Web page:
The CEO of Saudi Aramco, Amin Nasser, also disagrees with the peak oil-demand predictions, pointing out that the global economy is forecast to doubly by 2050 leading to higher energy demand. He described the peak-oil demand forecasts as “equally as mis-leading” as the now discredited theories about the peak supply of oil.

Recent forecasts from the IEA show overall oil consumption growing into the 2040s, however its data already indicate that demand for oil in some sectors is already falling, including in the important passenger vehicle segment where oil consumption by cars is expected to fall by 600,000 barrels per day, albeit that this will be offset by increased demand from buses and motorbikes.

oil demand

A lot depends on the actions taken by governments to reduce greenhouse gases and other emissions. On the one hand, the election of Donald Trump may be seen as expansive for oil, while on the other hand, if governments act to limit atmospheric greenhouse gas concentrations to around 450 parts per million of CO2 the oil demand could fall sharply.

The IEA has consistently under-estimated demand for renewable energy sources, and may well also be under-estimating the growth in self-driving cars. However some commentators have suggested that the growth in autonomous vehicles will increase oil demand rather than reduce it…in a world where active driving is no longer needed, more people may undertake car journeys than might otherwise have been the case. Self-driving cars may also be programmed to drive empty, collect people from various locations or to find parking spaces, potentially displacing other modes of transport.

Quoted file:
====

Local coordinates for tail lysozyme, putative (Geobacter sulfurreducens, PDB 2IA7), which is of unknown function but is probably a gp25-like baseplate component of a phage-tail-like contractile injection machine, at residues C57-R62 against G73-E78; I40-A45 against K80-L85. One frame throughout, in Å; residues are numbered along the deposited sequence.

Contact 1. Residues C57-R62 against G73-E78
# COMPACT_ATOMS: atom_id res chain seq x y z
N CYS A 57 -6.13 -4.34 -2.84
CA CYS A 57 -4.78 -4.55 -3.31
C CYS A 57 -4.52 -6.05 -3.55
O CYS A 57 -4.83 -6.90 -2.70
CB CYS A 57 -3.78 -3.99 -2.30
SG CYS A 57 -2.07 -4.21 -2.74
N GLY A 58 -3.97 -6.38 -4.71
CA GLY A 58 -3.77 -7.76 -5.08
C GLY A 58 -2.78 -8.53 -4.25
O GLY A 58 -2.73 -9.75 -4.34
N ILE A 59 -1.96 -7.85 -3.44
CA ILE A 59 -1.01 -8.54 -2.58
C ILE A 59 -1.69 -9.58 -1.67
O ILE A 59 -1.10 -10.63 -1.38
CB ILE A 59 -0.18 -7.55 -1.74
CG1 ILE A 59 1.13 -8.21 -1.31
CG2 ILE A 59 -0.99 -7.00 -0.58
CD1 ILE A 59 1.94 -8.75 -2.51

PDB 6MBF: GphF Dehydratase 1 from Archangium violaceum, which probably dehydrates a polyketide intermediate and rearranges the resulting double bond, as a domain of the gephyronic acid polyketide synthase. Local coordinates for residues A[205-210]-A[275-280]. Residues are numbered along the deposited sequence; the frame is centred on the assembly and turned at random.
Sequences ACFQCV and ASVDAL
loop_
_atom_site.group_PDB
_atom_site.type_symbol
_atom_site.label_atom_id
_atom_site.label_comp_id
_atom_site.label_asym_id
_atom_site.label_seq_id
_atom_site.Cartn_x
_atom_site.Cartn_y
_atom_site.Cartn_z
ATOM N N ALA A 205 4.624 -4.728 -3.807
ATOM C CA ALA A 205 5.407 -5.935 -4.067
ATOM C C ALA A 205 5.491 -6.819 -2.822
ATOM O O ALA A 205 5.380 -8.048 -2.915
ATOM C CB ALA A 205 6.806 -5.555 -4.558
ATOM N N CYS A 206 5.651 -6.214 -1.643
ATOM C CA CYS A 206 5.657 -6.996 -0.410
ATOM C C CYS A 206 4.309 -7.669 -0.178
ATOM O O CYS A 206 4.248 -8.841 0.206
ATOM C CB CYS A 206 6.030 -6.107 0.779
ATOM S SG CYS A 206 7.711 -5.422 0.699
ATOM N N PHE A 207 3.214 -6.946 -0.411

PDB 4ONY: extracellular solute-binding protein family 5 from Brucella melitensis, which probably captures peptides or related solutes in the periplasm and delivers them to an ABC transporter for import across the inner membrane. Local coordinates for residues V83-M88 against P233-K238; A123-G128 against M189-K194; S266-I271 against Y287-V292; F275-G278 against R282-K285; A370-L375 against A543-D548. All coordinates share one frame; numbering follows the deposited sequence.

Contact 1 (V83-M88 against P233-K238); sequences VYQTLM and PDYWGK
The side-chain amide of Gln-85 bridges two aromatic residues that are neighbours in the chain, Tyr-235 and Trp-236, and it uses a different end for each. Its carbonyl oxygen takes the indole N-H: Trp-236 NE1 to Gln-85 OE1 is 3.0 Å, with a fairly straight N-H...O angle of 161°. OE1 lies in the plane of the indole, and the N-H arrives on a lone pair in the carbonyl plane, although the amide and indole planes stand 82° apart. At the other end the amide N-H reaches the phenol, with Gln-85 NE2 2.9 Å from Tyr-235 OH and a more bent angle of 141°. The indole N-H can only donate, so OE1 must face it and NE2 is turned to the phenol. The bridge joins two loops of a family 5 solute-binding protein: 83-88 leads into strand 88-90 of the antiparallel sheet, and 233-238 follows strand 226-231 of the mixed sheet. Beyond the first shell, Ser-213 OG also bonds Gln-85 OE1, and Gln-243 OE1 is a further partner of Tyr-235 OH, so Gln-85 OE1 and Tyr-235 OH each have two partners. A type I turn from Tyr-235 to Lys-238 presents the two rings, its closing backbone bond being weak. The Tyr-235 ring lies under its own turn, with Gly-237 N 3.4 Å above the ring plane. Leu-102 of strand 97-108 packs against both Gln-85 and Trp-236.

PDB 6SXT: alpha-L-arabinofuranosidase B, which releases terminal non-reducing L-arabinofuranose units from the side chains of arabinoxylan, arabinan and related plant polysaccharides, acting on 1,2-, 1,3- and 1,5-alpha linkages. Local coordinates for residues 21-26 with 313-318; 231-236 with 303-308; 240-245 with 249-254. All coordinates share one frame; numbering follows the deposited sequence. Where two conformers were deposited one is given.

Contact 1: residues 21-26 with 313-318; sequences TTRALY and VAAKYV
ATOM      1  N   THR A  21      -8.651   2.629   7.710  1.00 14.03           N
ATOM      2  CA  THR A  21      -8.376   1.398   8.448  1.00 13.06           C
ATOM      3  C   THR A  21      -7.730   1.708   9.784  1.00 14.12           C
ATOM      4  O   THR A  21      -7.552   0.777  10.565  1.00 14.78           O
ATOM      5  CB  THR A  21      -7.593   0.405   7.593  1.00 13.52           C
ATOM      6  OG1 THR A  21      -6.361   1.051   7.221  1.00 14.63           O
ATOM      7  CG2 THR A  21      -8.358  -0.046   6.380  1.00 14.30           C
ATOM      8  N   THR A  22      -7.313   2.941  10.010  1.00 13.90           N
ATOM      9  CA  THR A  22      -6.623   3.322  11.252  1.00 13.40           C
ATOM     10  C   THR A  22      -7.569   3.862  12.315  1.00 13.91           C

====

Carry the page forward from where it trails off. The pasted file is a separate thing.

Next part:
Furthermore, although battery technology has improved significantly in recent years, batteries still do not offer the full functionality of a petrol or diesel car, meaning that without subsidies and other inducements it’s difficult to see demand growing to the extent of the more ambitious forecasts. Energy economist Michael Lynch argues that claims of peak oil demand are no more credible than previous theories of peak oil supply.

Social mobility may also be a relevant factor – as most people globally have yet to join the middle classes, significant increases in demand for oil and derivative products can be expected. EVs and other technologies still have some way to go before they would be a natural first step for new car ownership in developing countries, with a lack of charging infrastructure creating additional barriers to adoption.

Energy demand may have become decoupled from GDP growth in some developed regions but there’s a long was to go before this is the case everywhere. Expectations of peak oil demand in the next couple of decades suggests a change in trajectory that is not, so far, justified by the data. Like it’s supply-side cousin, the theory of peak oil demand could well turn out to be just as overblown.